It’s no secret that the national housing market has seen its share of troubles over the last few years. With plummeting home sales, historically low mortgage rates and a steep decrease in the number of new homes being built, Texas was no exception.
Going into 2012, however, there are some indicators that things could be turning around – especially for the local area.
“The North Texas market has experienced six straight months of increased sales,” says Bill Head, director of communication for MetroTex Association of Realtors. “Projections indicate that DFW will be one of the ten top markets for home price gains in 2012.”
In fact, according to North Texas Real Estate Information Systems MLS Area Housing Activity Report, in December 2011, the Addison/North Dallas Corridor area saw 825 home sales, up 4 percent from December 2010. The average price, $330,200, was up 1 percent.
“The market was off just a little in 2011 compared to 2010,” says local real estate agent Lorrie Semler, “but the strong fourth quarter last year portends well for 2012. The momentum seems to be carrying us into a modest rebound, at least here in the Addison and North Dallas Corridor area.”
Brett Caldwell, team leader at Keller Williams in North Dallas, says that the D/FW Metroplex has been outperforming most of the major markets in the country for the last couple of years, and that the North Dallas Corridor has even fared the best out of the Metroplex.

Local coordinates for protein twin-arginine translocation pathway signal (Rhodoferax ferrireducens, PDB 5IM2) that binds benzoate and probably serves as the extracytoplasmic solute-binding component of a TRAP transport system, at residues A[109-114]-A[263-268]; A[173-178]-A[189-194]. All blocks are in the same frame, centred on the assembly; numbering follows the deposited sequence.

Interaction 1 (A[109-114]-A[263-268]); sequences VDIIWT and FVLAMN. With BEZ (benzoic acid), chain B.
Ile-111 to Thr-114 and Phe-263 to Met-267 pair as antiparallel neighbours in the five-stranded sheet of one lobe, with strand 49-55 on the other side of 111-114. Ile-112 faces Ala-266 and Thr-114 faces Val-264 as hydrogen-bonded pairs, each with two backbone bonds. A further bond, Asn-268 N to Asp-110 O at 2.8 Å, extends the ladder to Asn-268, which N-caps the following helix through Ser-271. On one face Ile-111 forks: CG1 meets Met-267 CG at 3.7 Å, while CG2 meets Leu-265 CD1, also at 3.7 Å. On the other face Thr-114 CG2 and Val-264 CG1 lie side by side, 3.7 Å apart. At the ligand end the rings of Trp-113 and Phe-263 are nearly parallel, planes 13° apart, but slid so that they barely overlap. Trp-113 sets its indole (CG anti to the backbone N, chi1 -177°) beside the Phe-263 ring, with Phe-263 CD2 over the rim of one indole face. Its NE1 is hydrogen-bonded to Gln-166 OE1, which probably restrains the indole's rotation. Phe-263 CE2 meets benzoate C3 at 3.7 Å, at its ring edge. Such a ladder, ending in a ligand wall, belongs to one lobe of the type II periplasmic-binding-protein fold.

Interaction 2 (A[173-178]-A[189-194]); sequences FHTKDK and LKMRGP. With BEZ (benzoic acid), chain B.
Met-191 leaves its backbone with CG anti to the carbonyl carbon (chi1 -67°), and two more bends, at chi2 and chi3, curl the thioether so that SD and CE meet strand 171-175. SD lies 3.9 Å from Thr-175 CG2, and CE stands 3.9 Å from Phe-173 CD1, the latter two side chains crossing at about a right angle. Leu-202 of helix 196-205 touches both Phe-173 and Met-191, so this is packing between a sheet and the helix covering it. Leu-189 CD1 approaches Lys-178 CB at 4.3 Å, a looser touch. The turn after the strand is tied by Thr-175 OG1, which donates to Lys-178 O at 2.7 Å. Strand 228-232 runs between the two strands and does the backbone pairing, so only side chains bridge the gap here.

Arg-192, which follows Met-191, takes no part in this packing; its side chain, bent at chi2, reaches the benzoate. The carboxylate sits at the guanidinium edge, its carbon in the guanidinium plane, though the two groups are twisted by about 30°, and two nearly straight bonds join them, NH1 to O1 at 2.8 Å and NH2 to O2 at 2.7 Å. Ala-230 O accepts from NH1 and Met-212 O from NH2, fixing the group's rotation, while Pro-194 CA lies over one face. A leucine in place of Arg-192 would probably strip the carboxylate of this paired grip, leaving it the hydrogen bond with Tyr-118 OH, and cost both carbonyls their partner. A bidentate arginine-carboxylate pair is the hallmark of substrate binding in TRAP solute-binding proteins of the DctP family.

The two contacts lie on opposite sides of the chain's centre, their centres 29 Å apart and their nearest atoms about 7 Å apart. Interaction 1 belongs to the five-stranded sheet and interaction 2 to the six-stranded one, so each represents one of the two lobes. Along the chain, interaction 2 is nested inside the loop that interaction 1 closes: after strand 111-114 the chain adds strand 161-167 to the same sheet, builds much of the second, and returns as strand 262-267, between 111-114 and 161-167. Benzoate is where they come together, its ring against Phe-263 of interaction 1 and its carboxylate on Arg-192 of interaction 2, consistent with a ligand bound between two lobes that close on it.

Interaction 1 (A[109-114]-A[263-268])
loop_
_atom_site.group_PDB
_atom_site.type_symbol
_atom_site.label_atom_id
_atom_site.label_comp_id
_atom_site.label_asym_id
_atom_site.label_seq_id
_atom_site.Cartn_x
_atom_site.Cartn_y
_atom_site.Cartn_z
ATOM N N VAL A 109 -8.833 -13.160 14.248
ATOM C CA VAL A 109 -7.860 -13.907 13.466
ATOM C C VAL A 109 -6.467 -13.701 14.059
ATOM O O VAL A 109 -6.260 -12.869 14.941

“We have seen very little price depreciation with continual increase in units sold of the past few years,” he says. “While our market did follow trend nationally into a buyer’s market we clearly see the pendulum has swung towards a seller’s market in the North Dallas areas.”
In 2011, the zip codes in the Addison/North Dallas Corridor area (75001, 75006, 75240, 75243, 75244, 75248 and 75254), saw total number of home sales rise from 1,388 to 1,505, a 7 percent increase. Seeing the biggest increases were 75243, which jumped from 280 sales to 358 – an increase of 26 percent, and 75006, which jumped from 317 to 374 sales, an 18 percent jump.
All zip codes combined, Addison/North Dallas comes in with a 2010-2011 price per square foot average of $105, just two dollars shy of the county average.
Even more of a positive indicator of an improved market is the local average home sales prices. Over the last two years, all but two zip codes in the Addison/North Dallas Corridor boasted an average home sale price higher than the averages for all of Dallas County and the state of Texas.
In fact, the Texas average home sale price over the last two years – $193,900 – is hugely lower than many of those in the Addison area. Zip code 75254 boasts an average 2010-2011 average sale price of $501,137, and 75248’s average was $324,388.
The only local zip code that came in lower than the state’s average was 75006, with an average home sale price of $145,898. As a whole, the Addison area averaged a home sale price of $256,137 for 2010-2011, more than $62,000 higher than the state average.